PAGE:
York and North Yorkshire Combined Authority launched today
Last updated Feb 1, 2024

A launch event for the of the York and North Yorkshire Combined Authority took place at the Guildhall in York today. We were there — here’s what was revealed about the new authority and the mayor who will lead it.

  • A combined authority is where a group of councils work together across a larger area.
  • It will be led by an elected mayor, with elections taking place on 2 May.
  • The mayor will lead investment of £540 million over 30 years.

11.45am: Launch event draws to close

Today’s event is ending. We leave you with photos of two of today’s speakers — Cllr Claire Douglas, leader of City of York Council and Levelling Up minister Jacob Young, who gave a short video address.

The mayoral election is 91 days away. So far the Conservatives, Labour, the Greens and an Independent have put candidates forward.

The new branding

11.40am: How will the combined authority work?

Whoever is elected mayor on May 2 will chair the combined authority board. The board will also include:

  • two councillors from City of York Council
  • two councillors from North Yorkshire Council
  • the chair of the York and North Yorkshire Combined Authority Business Committee – this is an advisory role and not a voting member.

11.31am: Combined authority website launched

A website launched today for the new organisation. You can see it here.

11.14am: Harrogate College welcomes change

Danny Wild (pictured above), the principal of Harrogate College, is at the launch. There is provision for adult skills in the gainshare budget — gainshare is the buzzword for new money from central government as part of the devolution deal. Mr Wild said:

“The combined authority gives us a real opportunity to address some of the adult skills challenges we have across North Yorkshire.”

He added conversations were already taking place on how the funding would be allocated and welcomed the fact that decisions previously taken in Westminster were now happening at sub-regional level.

He said this would lead to a more flexible and targeted approach to adult education.

10.55am: How will the money be spent?

The mayoral investment fund is worth £540 million spread over 30 years.

From launch to March 2025, the new combined authority will receive £56 million, which includes £12.7 million for housing to build 700 new homes on brownfield sites, £10 million to support transition to net zero, unlocking economic opportunity, empowering business growth and creating jobs. An adult education budget will also be devolved to York and North Yorkshire.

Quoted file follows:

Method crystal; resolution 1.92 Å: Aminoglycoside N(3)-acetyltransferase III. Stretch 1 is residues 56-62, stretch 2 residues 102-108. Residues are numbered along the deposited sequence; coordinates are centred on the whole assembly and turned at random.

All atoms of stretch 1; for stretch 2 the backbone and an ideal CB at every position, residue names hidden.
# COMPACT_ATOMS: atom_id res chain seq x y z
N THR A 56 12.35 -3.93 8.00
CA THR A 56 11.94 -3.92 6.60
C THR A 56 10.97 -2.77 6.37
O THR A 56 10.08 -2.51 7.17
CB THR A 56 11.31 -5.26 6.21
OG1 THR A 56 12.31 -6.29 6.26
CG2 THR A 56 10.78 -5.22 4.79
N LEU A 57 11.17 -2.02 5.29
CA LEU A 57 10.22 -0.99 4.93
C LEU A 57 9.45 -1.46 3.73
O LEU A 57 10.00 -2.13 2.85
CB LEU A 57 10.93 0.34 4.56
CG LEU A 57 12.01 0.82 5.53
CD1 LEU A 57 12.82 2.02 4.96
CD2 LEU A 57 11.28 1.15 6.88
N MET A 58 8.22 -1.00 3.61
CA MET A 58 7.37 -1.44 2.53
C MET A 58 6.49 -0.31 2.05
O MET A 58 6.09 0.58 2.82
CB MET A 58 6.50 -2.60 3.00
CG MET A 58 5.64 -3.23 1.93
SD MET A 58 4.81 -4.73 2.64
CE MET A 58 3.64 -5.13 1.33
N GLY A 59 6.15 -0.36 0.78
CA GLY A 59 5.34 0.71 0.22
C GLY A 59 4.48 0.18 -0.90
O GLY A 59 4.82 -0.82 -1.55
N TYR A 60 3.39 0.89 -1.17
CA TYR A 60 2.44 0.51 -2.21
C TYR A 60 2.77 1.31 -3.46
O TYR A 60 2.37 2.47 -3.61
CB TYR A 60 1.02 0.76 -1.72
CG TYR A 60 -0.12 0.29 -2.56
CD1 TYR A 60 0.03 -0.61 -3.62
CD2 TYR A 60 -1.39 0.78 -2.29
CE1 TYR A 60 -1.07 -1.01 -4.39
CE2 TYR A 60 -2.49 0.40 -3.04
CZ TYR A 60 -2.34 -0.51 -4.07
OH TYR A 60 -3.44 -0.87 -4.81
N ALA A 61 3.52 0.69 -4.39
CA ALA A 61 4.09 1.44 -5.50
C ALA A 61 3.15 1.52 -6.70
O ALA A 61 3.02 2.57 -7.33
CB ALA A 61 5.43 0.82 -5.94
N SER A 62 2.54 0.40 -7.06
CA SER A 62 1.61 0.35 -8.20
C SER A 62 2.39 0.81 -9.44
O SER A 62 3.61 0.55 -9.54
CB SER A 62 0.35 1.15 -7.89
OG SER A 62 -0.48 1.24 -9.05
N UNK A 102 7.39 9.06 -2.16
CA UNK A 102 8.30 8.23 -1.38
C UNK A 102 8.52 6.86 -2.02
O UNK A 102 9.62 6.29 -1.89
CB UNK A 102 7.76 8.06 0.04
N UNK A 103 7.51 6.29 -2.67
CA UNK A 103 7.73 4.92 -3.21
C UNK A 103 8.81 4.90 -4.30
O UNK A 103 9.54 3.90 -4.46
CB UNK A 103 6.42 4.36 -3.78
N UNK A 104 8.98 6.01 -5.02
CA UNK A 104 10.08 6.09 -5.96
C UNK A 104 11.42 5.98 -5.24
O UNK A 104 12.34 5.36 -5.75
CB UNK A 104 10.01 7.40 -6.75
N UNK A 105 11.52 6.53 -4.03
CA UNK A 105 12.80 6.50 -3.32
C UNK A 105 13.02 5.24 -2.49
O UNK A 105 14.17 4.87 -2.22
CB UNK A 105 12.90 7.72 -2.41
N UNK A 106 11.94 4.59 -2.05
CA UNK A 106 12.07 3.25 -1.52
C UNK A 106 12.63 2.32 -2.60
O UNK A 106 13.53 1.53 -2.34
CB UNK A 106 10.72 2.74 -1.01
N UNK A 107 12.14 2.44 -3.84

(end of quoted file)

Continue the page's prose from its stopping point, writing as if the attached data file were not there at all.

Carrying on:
10.47am: Mayor’s role outlined

Whoever is elected mayor on May 2 will take up the role on May 7. The salary has not been revealed yet. His or her roles (although only four men have declared they will stand so far) will include:

  • Responsibility for 30-year mayoral investment fund and the powers to borrow against funds
  • Full devolution of the adult education budget
  • Powers to improve the supply and quality of housing and secure the development of land or infrastructure
  • Responsibilities for community safety and the powers to appoint a Deputy Mayor to carry out many of the duties currently held by police, fire and crime commissioner Zoe Metcalfe
  • Powers and funds to improve transport through a consolidated, devolved, multi-year transport settlement.

10.39am: Combined authority will be based in York and Northallerton

Now the speeches are over, some interesting details are emerging in the media briefing notes.

The combined authority, which will employ 54 staff, will use offices in York (West Offices, Station Rise) and Northallerton (County Hall).  The Mayor will work from both offices.

10.28am: ‘Region before politics’

Cllr Claire Douglas, the Labour leader of City of York Council continues the heady rhetoric. The word ‘momentous’ is being used a lot.

Cllr Douglas describes the deal as “absolutely fantastic, a historic milestone for our region” and says it is a case of “region before politics”, which reflects how the Labour Council she leads will work alongside the Conservative one in North Yorkshire.

10.21am:  ‘First truly rural and city deal’

Richard Flinton, the chief executive of North Yorkshire Council, is standing in for Conservative council leader Cllr Carl Les, who he says is stuck in traffic on the A19.

Mr Flinton says it’s a “strong deal” that will open up more conversations with government. He adds:

“It’s the first truly rural and city deal binging together the largest county with cities like York and binding us together.”

10.15am:  Minister gives video speech

Levelling Up minister Jacob Young gives a short video address in which he talks about transferring power to “god’s own county”.

10.10am: ‘Momentous day’

James Farrar, the interim head of paid services for the York and North Yorkshire Combined Authority, gets things underway by saying it’s a “pretty momentous day”.

Mr Farrar, who lives near Harrogate, says North Yorkshire has “joined the Premier League for ambition” and says achieving a devolution deal “required political leadership to get us where we are today”.

He adds “half a billion pounds of investment comes along with the mayor”, which will be spent in areas such as transport, adult skills, housing and net zero.

“This is new money we wouldn’t otherwise get so this is quite a moment in time. Public sector finances are under incredible pressure and this is a chance to show real ambition.”

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